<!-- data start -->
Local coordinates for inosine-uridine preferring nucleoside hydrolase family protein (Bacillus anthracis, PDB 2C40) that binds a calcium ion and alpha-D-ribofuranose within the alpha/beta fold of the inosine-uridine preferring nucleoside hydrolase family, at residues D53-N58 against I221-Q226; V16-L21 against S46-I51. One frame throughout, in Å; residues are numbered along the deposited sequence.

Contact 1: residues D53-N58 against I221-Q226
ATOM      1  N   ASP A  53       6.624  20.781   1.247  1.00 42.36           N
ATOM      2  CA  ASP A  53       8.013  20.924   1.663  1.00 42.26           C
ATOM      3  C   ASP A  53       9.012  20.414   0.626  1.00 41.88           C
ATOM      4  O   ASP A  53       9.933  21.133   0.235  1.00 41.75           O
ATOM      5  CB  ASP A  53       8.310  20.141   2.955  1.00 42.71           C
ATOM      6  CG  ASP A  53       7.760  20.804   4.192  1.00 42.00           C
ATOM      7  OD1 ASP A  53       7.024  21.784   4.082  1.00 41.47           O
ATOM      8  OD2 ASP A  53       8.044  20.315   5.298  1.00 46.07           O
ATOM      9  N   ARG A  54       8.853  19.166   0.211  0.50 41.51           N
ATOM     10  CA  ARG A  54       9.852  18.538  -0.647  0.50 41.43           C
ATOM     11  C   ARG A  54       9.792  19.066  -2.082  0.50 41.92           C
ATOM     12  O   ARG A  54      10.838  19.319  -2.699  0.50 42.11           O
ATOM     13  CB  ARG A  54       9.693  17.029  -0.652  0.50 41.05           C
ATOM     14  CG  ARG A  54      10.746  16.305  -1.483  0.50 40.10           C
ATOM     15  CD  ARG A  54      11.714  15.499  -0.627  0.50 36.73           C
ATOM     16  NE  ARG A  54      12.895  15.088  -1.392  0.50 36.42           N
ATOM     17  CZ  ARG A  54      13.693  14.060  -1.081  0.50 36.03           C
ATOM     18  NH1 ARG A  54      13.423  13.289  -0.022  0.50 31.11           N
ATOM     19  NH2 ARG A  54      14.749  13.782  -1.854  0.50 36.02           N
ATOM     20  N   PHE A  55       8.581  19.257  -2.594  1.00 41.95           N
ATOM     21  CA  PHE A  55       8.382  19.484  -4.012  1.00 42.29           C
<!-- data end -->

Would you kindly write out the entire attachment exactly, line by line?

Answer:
Local coordinates for inosine-uridine preferring nucleoside hydrolase family protein (Bacillus anthracis, PDB 2C40) that binds a calcium ion and alpha-D-ribofuranose within the alpha/beta fold of the inosine-uridine preferring nucleoside hydrolase family, at residues D53-N58 against I221-Q226; V16-L21 against S46-I51. One frame throughout, in Å; residues are numbered along the deposited sequence.

Contact 1: residues D53-N58 against I221-Q226
ATOM      1  N   ASP A  53       6.624  20.781   1.247  1.00 42.36           N
ATOM      2  CA  ASP A  53       8.013  20.924   1.663  1.00 42.26           C
ATOM      3  C   ASP A  53       9.012  20.414   0.626  1.00 41.88           C
ATOM      4  O   ASP A  53       9.933  21.133   0.235  1.00 41.75           O
ATOM      5  CB  ASP A  53       8.310  20.141   2.955  1.00 42.71           C
ATOM      6  CG  ASP A  53       7.760  20.804   4.192  1.00 42.00           C
ATOM      7  OD1 ASP A  53       7.024  21.784   4.082  1.00 41.47           O
ATOM      8  OD2 ASP A  53       8.044  20.315   5.298  1.00 46.07           O
ATOM      9  N   ARG A  54       8.853  19.166   0.211  0.50 41.51           N
ATOM     10  CA  ARG A  54       9.852  18.538  -0.647  0.50 41.43           C
ATOM     11  C   ARG A  54       9.792  19.066  -2.082  0.50 41.92           C
ATOM     12  O   ARG A  54      10.838  19.319  -2.699  0.50 42.11           O
ATOM     13  CB  ARG A  54       9.693  17.029  -0.652  0.50 41.05           C
ATOM     14  CG  ARG A  54      10.746  16.305  -1.483  0.50 40.10           C
ATOM     15  CD  ARG A  54      11.714  15.499  -0.627  0.50 36.73           C
ATOM     16  NE  ARG A  54      12.895  15.088  -1.392  0.50 36.42           N
ATOM     17  CZ  ARG A  54      13.693  14.060  -1.081  0.50 36.03           C
ATOM     18  NH1 ARG A  54      13.423  13.289  -0.022  0.50 31.11           N
ATOM     19  NH2 ARG A  54      14.749  13.782  -1.854  0.50 36.02           N
ATOM     20  N   PHE A  55       8.581  19.257  -2.594  1.00 41.95           N
ATOM     21  CA  PHE A  55       8.382  19.484  -4.012  1.00 42.29           C